Summary: The Diving Bell and the Butterfly is a translation of the French memoir Le scaphandre et le papillon by journalist Jean-Dominique Bauby. On December 8, 1995, Bauby, the editor-in-chief of Elle magazine, suffered a stroke and lapsed into a coma. He awoke 20 days later, mentally aware of his surroundings but physically paralyzed except for some movement in his head and eyes (locked-in syndrome). The entire book was written by Bauby blinking his left eyelid, four hours a day for ten months. Each word required an average of two minutes to blink, and it took approximately 200,000 total blinks to write the entire book, which chronicles various everyday events from the point of view of someone with locked-in syndrome.
Suggested by: Whitney H.

Title: The Elegance of the Hedgehog by Muriel Barbery
Genre: Fiction – General
Summary: This book takes place in Paris, France and features three very different, yet very alike characters. Renée conforms to every stereotype of the concierge - fat, cantankerous, addicted to television - yet, unbeknownst to her employers, she adores art, philosophy, music, and Japanese culture. There's also Paloma, a twelve-year-old genius who has decided to end her life on her 13th birthday on June 16th. They discover their kindred souls when a wealthy Japanese man named Ozu arrives in the building. Only he is able to gain Paloma's trust and to see through Renée's timeworn disguise to the secret that haunts her. This is a moving, funny, triumphant novel that exalts the quiet victories of the inconspicuous among us.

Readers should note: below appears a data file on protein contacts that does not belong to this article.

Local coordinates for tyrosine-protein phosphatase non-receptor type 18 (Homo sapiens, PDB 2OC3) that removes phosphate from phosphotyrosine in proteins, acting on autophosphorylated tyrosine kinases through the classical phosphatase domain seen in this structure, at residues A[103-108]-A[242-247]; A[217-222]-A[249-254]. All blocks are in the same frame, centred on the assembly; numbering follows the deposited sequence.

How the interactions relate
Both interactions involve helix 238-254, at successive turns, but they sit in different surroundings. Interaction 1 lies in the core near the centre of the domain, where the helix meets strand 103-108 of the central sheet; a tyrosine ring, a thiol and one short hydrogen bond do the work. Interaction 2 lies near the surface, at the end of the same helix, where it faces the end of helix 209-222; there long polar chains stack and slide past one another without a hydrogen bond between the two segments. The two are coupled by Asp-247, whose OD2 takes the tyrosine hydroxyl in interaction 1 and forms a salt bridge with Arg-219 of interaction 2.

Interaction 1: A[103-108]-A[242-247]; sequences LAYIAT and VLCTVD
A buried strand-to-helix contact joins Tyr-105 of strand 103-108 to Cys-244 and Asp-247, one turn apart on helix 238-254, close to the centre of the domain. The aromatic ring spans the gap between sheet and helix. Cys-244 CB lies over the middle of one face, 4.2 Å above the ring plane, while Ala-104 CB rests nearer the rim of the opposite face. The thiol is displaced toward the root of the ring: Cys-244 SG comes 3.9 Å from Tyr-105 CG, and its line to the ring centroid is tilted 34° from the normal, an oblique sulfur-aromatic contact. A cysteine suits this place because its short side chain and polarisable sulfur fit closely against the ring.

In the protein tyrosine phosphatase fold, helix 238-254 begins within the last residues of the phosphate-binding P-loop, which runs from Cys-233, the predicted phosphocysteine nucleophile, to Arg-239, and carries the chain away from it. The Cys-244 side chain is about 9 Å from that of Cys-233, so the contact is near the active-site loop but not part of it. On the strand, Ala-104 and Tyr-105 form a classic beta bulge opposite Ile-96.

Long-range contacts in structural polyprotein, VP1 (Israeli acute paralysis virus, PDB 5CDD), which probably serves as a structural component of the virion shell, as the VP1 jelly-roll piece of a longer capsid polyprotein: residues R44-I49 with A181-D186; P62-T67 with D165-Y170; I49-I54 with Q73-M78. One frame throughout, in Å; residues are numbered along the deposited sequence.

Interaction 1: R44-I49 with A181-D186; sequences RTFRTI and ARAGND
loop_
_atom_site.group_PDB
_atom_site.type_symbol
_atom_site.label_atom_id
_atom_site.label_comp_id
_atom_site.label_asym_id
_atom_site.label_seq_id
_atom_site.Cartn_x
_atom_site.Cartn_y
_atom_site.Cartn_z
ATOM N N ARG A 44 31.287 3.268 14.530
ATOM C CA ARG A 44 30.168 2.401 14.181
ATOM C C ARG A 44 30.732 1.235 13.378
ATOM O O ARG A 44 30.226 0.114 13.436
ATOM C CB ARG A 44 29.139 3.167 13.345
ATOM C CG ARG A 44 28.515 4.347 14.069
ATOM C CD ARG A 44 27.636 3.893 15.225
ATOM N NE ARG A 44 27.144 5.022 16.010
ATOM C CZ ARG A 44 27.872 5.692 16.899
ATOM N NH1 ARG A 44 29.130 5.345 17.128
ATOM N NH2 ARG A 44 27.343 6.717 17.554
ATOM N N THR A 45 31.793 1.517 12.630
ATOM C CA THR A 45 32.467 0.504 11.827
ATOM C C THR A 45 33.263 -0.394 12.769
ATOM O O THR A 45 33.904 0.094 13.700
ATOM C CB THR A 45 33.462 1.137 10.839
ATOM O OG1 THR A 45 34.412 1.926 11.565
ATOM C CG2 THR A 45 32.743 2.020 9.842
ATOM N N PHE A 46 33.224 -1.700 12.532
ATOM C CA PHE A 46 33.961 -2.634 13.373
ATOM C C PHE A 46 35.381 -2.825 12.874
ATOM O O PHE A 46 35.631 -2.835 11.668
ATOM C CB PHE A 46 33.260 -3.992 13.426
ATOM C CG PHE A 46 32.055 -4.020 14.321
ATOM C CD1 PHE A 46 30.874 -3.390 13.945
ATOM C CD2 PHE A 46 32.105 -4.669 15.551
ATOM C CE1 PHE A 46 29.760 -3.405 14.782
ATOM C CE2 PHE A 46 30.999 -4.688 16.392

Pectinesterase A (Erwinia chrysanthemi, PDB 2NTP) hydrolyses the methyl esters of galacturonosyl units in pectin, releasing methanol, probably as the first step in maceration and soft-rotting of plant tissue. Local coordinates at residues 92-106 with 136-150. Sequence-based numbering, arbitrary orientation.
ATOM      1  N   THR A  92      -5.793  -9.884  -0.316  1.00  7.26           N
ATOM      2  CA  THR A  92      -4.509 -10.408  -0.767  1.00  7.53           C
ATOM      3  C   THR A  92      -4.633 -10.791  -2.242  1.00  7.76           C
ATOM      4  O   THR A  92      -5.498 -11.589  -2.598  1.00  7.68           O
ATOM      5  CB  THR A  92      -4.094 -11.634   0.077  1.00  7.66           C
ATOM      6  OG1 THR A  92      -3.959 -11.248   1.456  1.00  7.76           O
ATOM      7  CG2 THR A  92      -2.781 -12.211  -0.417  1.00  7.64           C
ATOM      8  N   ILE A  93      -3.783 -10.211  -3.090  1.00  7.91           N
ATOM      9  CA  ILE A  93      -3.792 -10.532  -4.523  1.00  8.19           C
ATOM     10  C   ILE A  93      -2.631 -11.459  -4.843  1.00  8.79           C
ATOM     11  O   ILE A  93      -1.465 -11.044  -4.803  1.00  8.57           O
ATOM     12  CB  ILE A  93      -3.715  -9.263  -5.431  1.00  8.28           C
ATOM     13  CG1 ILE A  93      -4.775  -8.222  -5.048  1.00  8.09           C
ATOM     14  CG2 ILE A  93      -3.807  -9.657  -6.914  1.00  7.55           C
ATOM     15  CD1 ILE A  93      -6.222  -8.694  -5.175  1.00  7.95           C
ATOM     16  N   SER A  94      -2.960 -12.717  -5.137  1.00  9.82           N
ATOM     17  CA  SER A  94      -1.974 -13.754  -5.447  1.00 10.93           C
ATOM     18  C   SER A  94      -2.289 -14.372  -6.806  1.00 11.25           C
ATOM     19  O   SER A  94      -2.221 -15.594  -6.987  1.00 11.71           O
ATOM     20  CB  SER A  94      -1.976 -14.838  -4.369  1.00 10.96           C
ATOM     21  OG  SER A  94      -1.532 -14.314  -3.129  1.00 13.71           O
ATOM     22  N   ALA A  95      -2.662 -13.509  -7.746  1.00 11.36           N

Suggested by: Deborah D.

Title: Gilead by Marilyn Robinson
Genre: Fiction – General
Summary: The narrator, John Ames, is 76, a preacher who has lived almost all of his life in Gilead, Iowa. He is writing a letter to his almost seven-year-old son, the blessing of his second marriage. It is a summing-up, an apologia, a consideration of his life. Author Marilyn Robinson takes the story away from being simply the reminiscences of one man and moves it into the realm of a meditation on fathers and children, particularly sons, on faith, and on the imperfectability of man.
Suggested by: Ken

Title: The Greek Passion by Nikos Kazantzakis
Genre: Fiction – Cultural
Summary: The Greek Passion, published in 1948, is set in Greece during the last days of the Turkish occupation, probably in the early 1920s. On Easter Sunday morning, the "notables" of the small and remote village of Lycovrissi gather and plan to hold a live passion play on the next Easter, selecting villagers for the key roles of Jesus, Mary Magdalene, and the apostles. The villagers are to prepare for this honor by living lives which will bring them close to their characters during the coming year. In clever twists on the theme, the selected villagers do more than prepare. They fully become their characters, and the passion is played out in bloody existential detail.
Suggested by: Charlie K.

Title: Lake Overturn by Vestal McIntyre
Genre: Fiction – General
Summary: Lake Overturn is a multifaceted tale of small town America. Set in Eula, Idaho, the story's title refers to a real scientific phenomenon that occurred in a lake in Africa in the 1980s killing thousands of people. Two of the novel's characters, Gene and Enrique, tackle the Lake Nyos disaster for a science project, trying to figure out exactly what happened. As the story explores the lives of other Eula residents, things are not always as they seem. McIntyre manages to weave a classic tale that touches on larger issues – racism, homosexuality, death of a loved one, religion, extramarital affairs, addiction, isolation – and yet still works as one coherent whole.